Lost and Found

So, I have a new cousin.

Well, not a new cousin. She’s thirty-five.

A new-to-me cousin.

I don’t want to ‘out’ her by mentioning her name, and her story isn’t mine to tell, either, but we’ve exchanged texts and become Facebook friends, and hopefully in a few days when things are a bit less overwhelming, we’ll get to actually talk, because she seems like a neat person, and as someone who is (biologically) an ‘only’ child, I have a special fondness for finding family members.

So, my message to her was just to welcome her to my crazy, smart, diverse, stubborn, loving family.

Of course, our family is not without its share of angst.

Whose is?

But I’m not part of the angst in this case, merely an outside observer, but today that distance, that detachment put me in the position of offering comfort and advice from someone from whom I’ve often sought solace for myself.

It’s odd, this role-reversal that happens as we get older. I sat down intending to write about all the strong women – both in my family, and in the greater world – that I’m privileged to know, and instead I find myself marveling about my own inner strength, and musing about paths untaken that I’m still considering.

I love that I find new things about myself and about the world every day.

And I love that lost and found don’t have to be opposites, because both conditions share a similarity: they represent change.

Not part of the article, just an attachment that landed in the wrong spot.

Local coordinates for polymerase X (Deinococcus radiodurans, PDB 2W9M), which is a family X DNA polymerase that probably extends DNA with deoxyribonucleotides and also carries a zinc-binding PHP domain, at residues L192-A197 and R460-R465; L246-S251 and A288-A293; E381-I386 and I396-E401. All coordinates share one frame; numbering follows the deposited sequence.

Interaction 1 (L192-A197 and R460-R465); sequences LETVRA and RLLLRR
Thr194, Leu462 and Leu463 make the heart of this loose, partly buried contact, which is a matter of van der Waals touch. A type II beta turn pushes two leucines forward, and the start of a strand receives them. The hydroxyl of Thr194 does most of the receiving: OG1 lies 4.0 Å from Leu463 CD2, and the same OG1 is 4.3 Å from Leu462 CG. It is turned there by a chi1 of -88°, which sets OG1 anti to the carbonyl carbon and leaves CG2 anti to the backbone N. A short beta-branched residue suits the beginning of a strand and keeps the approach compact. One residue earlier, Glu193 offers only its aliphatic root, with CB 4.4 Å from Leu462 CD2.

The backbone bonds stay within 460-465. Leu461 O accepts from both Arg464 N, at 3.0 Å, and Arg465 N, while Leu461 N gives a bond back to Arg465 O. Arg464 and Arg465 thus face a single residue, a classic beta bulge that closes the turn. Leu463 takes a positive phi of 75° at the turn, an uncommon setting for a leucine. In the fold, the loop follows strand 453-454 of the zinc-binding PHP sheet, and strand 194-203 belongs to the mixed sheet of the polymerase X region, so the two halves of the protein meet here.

Thursday 13: Coasting

Seaside Heights Roller Coaster After Sandy by Brian Thompson

I don’t know the name of the roller coaster at Seaside Heights, NJ that was washed to sea by Hurricane Sandy last week, but Brian Thompson’s image of the scene – framed by the storm-tossed timbers from the boardwalk itself – has been permanently etched onto my brain. I’ve spent a lot of time at boardwalk amusement parks and piers over the years, so, as a tribute to Seaside Heights, Asbury Park, Keansburg, and boardwalks elsewhere, my first Thursday 13 in months is a list of my favorites:

  1. The Galaxy, Asbury Park, NJ: The first coaster I ever encountered, long since dismantled, but living on in my memory.
  2. The Giant Dipper, Santa Cruz, CA: One of the last remaining wooden roller coasters still in operation. The front gives the best view of the water, the back gives the joltiest ride.
  3. The Wildcat, Keansburg, NJ: Modern-ish, with corkscrews and such, but amazing night lighting.